(Bloomberg) – Target Corporation is on track for its worst stock drop since becoming the second-largest retailer in two days to cut its profit forecast since the 1987 Black Monday crash.
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Chief executive Brian Cornell said the first quarter showed little signs of easing spending growth. Operating profit will be only 6% of sales this year, 2 percentage points lower than previously forecast, the target said Wednesday. And the company’s first-quarter consolidated profit missed the lowest of 23 analyst estimates compiled by Bloomberg.
“We were less profitable than we expected or wanted to be over time,” the colonel said in a briefing. “Looking ahead, it’s clear that a lot of these cost pressures will continue in the near term.”
Target’s growing outlook echoes Walmart Inc.’s dark panorama, which lowered its profit forecast on Tuesday and also posted its biggest stock fall since 1987. Target fuel and freight costs rose in the first quarter, while consumer spending changed more than sharply. -The expected downturn in clothing and household goods sales prompted the company to identify inflated inventories.
“For the past two years, these guys have done nothing but blow up expectations,” said Brian Yarbro, a retail analyst at Edward Jones. “A quarter, all that has been removed. Now this is a ‘show-me’ story. “
At 12:04 pm in New York, the target fell 25% to 1 161.84. If that skid lasts until the end of the session, it will be the worst full day immersion since the infamous market collapse known as Black Monde on October 19, 1987. Shares fell 7% this year before the result, surpassing a 26% drop in the S&P 500 index of consumer-oriented stocks.
Target is now trading at its lowest level by the end of 2020, which has reversed many of its pandemic-era gains. Costco Wholesale Corporation fell as much as 12%, Dollar General Corporation as much as 14% and Dollar Tree Inc. as much as 18%. These agencies will report the results next week.
“The target margin deficit is more dramatic than what Walmart posted on Tuesday, and obviously some industry / macro problems are happening,” said Adam Chrisfully, a Vital Knowledge analyst, in a report. “Food / gas inflation is pushing the dollar away from prudent / general commodities, forcing aggressive discounts to clean up commodities.”
In a conference call to discuss earnings, Barclays PLC analyst Karen Short questioned why Target was cutting her outlook so quickly after a meeting of enthusiastic investors in early March. The colonel said the company had not “expected a rapid change of heart” since then.
The Minneapolis-based retailer said in a statement that adjusted revenue fell to 2. 2.19 in the three months to the end of April. Analysts were expecting an average of $ 3.06.
Like Walmart, Target also reported strong sales as U.S. consumers remain ahead despite the highest inflation in four decades. Target comparative sales rose 3.3% in the first quarter, nearly three times the analyst estimates compiled by Bloomberg. Revenue rose 4% to 25.2 billion. Wall Street expected 24.3 billion.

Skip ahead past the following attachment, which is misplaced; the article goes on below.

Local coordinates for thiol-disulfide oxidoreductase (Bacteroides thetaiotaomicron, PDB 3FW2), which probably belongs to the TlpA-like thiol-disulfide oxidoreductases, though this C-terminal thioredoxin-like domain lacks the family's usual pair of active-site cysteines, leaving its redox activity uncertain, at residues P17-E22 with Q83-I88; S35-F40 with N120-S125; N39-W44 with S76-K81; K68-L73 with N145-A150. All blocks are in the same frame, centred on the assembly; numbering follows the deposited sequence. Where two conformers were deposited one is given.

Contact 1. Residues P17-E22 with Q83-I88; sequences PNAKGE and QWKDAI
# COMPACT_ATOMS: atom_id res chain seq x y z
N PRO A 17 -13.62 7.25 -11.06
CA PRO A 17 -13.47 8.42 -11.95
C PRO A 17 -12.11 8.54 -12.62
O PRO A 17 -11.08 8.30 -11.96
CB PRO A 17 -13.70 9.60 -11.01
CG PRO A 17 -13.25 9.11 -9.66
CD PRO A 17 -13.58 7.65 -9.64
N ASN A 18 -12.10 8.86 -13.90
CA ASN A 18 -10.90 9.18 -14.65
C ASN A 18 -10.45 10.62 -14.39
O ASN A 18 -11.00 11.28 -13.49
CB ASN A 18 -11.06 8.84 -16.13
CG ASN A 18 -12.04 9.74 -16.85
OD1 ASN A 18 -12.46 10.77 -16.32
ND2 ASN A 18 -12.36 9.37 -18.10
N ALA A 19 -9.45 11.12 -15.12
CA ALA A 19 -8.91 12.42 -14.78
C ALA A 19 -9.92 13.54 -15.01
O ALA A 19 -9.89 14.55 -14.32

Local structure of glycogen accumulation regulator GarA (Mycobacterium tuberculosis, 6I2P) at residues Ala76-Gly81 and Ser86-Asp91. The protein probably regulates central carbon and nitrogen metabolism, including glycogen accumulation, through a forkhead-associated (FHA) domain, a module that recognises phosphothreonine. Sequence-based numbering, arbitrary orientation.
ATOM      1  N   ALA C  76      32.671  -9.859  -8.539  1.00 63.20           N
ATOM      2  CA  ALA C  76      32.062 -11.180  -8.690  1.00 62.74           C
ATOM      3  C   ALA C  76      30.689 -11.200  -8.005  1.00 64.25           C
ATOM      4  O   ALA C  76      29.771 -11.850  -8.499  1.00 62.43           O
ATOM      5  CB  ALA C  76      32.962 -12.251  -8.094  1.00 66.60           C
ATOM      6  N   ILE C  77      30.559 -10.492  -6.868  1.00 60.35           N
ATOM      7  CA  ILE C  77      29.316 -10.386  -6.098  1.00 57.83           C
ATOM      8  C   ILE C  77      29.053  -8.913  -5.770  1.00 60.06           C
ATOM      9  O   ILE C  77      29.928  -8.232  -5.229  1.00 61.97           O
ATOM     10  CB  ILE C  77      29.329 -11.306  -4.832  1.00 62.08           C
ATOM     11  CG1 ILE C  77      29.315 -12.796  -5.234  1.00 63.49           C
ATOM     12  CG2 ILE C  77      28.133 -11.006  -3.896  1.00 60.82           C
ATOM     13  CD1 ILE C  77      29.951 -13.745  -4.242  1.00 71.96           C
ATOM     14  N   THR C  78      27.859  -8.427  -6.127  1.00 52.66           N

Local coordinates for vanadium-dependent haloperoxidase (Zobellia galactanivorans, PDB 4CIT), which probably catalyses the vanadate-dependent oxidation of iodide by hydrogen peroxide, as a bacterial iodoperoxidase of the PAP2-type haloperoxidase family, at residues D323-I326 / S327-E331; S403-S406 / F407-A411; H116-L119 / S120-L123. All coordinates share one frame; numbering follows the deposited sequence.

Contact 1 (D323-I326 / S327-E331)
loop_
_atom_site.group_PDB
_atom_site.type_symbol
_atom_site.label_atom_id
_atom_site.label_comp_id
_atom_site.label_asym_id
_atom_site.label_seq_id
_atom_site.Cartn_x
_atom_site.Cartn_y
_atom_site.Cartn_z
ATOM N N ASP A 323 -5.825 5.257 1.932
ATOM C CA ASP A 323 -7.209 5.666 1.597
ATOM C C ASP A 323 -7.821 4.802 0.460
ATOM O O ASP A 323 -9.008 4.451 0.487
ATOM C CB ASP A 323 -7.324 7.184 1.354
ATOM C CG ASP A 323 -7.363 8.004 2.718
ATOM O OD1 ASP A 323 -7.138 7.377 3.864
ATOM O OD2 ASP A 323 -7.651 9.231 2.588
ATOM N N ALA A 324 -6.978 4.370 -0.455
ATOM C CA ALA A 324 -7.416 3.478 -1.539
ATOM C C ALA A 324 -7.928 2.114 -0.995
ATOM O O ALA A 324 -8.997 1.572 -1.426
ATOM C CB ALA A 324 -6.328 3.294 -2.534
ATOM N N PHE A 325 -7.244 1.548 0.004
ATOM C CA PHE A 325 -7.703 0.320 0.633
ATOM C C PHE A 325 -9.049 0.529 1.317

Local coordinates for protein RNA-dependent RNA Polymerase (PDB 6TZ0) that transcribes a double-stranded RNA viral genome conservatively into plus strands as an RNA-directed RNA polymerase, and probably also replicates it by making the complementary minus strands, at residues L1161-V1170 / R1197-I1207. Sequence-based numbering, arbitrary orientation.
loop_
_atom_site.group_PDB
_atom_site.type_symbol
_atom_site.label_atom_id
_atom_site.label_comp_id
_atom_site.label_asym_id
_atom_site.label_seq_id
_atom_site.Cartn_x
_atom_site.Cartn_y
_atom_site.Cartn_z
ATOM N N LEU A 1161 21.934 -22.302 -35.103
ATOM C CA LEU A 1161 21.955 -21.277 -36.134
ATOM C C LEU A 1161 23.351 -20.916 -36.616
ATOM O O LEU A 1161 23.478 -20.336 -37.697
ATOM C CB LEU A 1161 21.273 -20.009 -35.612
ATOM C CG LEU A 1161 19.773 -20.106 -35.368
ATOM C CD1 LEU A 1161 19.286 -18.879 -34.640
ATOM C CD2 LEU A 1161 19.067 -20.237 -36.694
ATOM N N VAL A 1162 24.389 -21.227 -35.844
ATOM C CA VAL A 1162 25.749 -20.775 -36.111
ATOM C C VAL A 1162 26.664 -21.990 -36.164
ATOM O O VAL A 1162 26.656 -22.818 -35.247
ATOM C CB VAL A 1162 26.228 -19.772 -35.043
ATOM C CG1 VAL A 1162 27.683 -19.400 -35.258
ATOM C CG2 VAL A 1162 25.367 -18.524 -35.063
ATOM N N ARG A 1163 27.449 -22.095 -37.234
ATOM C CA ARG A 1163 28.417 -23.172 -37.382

However, strong demand for food and beverages, beauty products and household necessities was accompanied by “expected-less sales in the discretionary segment”, the target said. This is a sign that buyers are falling behind because they are struggling to buy basic products. Cornell says consumers are buying more than the target store brand, a common bargaining strategy for shoppers.
CEO Kovid-19 noted a “dramatic change in sales mix” as the product mix changes as the epidemic subsides. Customers who bought television sets or kitchen appliances last year can buy restaurant gift cards or luggage for upcoming trips this year, he said.
Target inventory value increased by 8.5% from the previous quarter and 43% from a year earlier. Retailers usually try to avoid inventory accumulation because it can be costly.
Target said one of the reasons for the company’s lower-than-expected profits was inventory weakness, and Chief Financial Officer Michael Fidel said there was a possibility of additional markdown in the current quarter.
“Unexpectedly high costs” is another challenge, says Target. According to the Minneapolis-based company, during the current quarter, operating margins will be similar to the first quarter results of 5.3%. Analysts had expected 9.5%.
Colonel and Chief Financial Officer Michael Fidel have regained their confidence in the long-term potential of the 8% operating margin target, although they have abandoned that target for this year. Fidel said the company has raised some prices, although it is also trying to avoid closing customers with the big increase.
“We’ve seen prices rise, but that’s the last lever of our pull,” he said. “You will see all our levers continue to be used.”
(Updates with other retailers dropped to Article 7)
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